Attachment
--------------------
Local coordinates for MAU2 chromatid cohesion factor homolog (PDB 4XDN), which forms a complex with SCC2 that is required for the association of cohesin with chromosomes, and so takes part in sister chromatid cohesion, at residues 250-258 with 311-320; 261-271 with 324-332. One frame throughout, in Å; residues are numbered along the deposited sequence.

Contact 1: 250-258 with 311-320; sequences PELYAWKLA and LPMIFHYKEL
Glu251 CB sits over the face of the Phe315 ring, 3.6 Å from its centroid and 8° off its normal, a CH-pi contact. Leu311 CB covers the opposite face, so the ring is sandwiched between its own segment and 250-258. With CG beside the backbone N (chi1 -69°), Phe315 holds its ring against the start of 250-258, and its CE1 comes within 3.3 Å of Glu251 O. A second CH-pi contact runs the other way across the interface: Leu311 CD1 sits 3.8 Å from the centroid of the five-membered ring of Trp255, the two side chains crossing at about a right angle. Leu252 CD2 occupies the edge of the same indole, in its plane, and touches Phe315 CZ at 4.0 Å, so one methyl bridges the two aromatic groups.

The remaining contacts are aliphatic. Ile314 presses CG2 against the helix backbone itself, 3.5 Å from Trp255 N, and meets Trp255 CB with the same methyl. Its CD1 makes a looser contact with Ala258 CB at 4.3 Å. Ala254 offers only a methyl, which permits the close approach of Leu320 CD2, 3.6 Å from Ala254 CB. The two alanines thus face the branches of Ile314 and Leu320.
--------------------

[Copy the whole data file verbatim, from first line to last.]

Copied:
Local coordinates for MAU2 chromatid cohesion factor homolog (PDB 4XDN), which forms a complex with SCC2 that is required for the association of cohesin with chromosomes, and so takes part in sister chromatid cohesion, at residues 250-258 with 311-320; 261-271 with 324-332. One frame throughout, in Å; residues are numbered along the deposited sequence.

Contact 1: 250-258 with 311-320; sequences PELYAWKLA and LPMIFHYKEL
Glu251 CB sits over the face of the Phe315 ring, 3.6 Å from its centroid and 8° off its normal, a CH-pi contact. Leu311 CB covers the opposite face, so the ring is sandwiched between its own segment and 250-258. With CG beside the backbone N (chi1 -69°), Phe315 holds its ring against the start of 250-258, and its CE1 comes within 3.3 Å of Glu251 O. A second CH-pi contact runs the other way across the interface: Leu311 CD1 sits 3.8 Å from the centroid of the five-membered ring of Trp255, the two side chains crossing at about a right angle. Leu252 CD2 occupies the edge of the same indole, in its plane, and touches Phe315 CZ at 4.0 Å, so one methyl bridges the two aromatic groups.

The remaining contacts are aliphatic. Ile314 presses CG2 against the helix backbone itself, 3.5 Å from Trp255 N, and meets Trp255 CB with the same methyl. Its CD1 makes a looser contact with Ala258 CB at 4.3 Å. Ala254 offers only a methyl, which permits the close approach of Leu320 CD2, 3.6 Å from Ala254 CB. The two alanines thus face the branches of Ile314 and Leu320.